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Fri 16 Jun 2017 12:52 AM

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Revealed: how the UAE ranks globally on innovation

New study shows UAE is 35th most innovative economy in the world; Switzerland named number 1

Revealed: how the UAE ranks globally on innovation
The UAE plans to build homes on Mars by 2117. (Image: Dubai Media Office)

The UAE, which earlier this year launched a project to build homes on Mars by 2117, has been named the Gulf's most innovative country.

The UAE was ranked 35th globally in the Global Innovation Index 2017 co-authored by Cornell University, INSEAD and the World Intellectual Property Organisation (WIPO).

The report said the UAE benefits from increased data availability and shows strengths in tertiary inbound mobility, innovation clusters and ICT-driven business model innovation.

Recently, Dubai has launched its first robotic police officer while its transport authority announced plans to transform 25 percent of all public transport journeys into self-driving trips by 2030.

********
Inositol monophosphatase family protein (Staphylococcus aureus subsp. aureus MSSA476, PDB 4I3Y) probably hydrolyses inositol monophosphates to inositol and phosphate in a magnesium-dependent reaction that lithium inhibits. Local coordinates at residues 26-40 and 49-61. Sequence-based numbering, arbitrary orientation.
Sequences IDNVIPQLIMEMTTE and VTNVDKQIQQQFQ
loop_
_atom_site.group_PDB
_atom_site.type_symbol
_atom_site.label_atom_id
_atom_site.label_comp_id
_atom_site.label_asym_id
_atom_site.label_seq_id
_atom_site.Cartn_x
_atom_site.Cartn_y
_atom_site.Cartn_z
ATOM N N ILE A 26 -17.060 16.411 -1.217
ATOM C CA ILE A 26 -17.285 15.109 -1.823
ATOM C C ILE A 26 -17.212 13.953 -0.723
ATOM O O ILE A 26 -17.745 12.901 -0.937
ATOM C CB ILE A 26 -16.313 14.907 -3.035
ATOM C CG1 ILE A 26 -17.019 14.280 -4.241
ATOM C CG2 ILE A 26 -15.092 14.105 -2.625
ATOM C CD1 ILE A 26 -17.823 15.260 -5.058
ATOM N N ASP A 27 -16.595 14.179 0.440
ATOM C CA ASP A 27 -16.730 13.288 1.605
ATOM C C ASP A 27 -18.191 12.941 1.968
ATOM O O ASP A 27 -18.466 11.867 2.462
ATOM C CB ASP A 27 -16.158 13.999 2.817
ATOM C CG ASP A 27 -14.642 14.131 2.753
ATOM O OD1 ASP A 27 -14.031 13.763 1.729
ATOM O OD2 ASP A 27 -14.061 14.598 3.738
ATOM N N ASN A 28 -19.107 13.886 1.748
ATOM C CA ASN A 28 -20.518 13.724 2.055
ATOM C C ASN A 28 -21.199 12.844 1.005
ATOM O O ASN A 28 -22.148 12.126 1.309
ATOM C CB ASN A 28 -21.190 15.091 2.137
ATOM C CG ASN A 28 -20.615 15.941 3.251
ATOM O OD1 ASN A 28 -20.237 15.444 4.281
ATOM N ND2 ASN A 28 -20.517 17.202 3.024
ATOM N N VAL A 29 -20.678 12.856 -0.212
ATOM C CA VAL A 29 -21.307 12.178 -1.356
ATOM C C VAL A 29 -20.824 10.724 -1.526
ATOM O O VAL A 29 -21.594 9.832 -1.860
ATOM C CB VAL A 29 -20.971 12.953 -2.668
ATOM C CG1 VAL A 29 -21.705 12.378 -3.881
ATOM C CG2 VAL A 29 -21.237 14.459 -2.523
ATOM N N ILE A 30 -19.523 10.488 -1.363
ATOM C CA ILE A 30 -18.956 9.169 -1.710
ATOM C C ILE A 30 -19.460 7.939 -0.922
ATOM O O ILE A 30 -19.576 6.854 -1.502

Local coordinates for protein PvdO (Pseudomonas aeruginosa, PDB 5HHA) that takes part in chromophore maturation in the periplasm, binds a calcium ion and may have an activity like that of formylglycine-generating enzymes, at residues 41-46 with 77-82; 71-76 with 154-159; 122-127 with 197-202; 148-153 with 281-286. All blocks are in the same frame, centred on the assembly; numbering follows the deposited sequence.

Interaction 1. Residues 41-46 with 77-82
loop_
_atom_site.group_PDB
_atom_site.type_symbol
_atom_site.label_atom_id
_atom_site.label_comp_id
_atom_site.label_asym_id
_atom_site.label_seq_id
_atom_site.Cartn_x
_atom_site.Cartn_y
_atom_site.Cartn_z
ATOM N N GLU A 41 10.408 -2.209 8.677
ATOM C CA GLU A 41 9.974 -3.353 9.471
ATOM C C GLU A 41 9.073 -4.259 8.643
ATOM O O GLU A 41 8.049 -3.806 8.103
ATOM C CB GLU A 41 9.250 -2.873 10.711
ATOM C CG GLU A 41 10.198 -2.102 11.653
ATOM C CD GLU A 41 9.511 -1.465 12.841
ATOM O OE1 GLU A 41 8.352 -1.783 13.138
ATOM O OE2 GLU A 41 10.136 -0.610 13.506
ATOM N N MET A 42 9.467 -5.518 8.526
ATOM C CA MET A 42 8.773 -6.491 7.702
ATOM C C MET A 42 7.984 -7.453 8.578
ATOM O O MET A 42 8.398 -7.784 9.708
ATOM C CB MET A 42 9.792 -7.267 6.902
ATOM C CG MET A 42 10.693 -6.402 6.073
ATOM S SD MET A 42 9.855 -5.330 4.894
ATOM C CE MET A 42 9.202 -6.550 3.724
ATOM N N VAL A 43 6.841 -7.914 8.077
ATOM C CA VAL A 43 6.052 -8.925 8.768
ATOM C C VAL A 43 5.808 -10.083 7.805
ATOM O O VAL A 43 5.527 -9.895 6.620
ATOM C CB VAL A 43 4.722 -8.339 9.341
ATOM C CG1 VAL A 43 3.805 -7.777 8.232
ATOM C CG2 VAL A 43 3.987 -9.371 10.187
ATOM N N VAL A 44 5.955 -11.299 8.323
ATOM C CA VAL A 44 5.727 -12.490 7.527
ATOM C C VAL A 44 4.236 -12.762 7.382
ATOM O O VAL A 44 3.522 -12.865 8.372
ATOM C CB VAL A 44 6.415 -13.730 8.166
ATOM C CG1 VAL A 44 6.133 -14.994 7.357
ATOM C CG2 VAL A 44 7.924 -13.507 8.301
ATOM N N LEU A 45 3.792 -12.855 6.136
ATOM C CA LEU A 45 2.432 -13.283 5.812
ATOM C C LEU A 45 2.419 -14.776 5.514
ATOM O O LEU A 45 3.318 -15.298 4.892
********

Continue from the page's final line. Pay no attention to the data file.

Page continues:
Dubai was also recently dubbed the City of the Future and the UAE Country of the Future by Popular Science magazine, one of the world’s oldest science and technology journals.

The UAE was ranked ahead of Qatar (49th), Saudi Arabia (55th), Kuwait (56th), Bahrain (66th) and Oman (77th), according to the report which covered a total of 130 economies around the world.

Switzerland, Sweden, the Netherlands, the US and the UK were named the world’s five most innovative countries.

Key findings also showed the rise of India as an emerging innovation centre in Asia.

The report noted a continued gap in innovative capacity between developed and developing nations and lacklustre growth rates for research and development (R&D) activities, both at the government and corporate levels.

“Innovation is the engine of economic growth in an increasingly knowledge-based global economy, but more investment is needed to help boost human creativity and economic output,” said WIPO director general Francis Gurry. “Innovation can help transform the current economic upswing into longer-term growth.”

In 2017, Switzerland leads the rankings for the seventh consecutive year, with high-income economies taking 24 of the top 25 spots – China is the exception at 22. In 2016, China became the first-ever middle income economy in the top 25.

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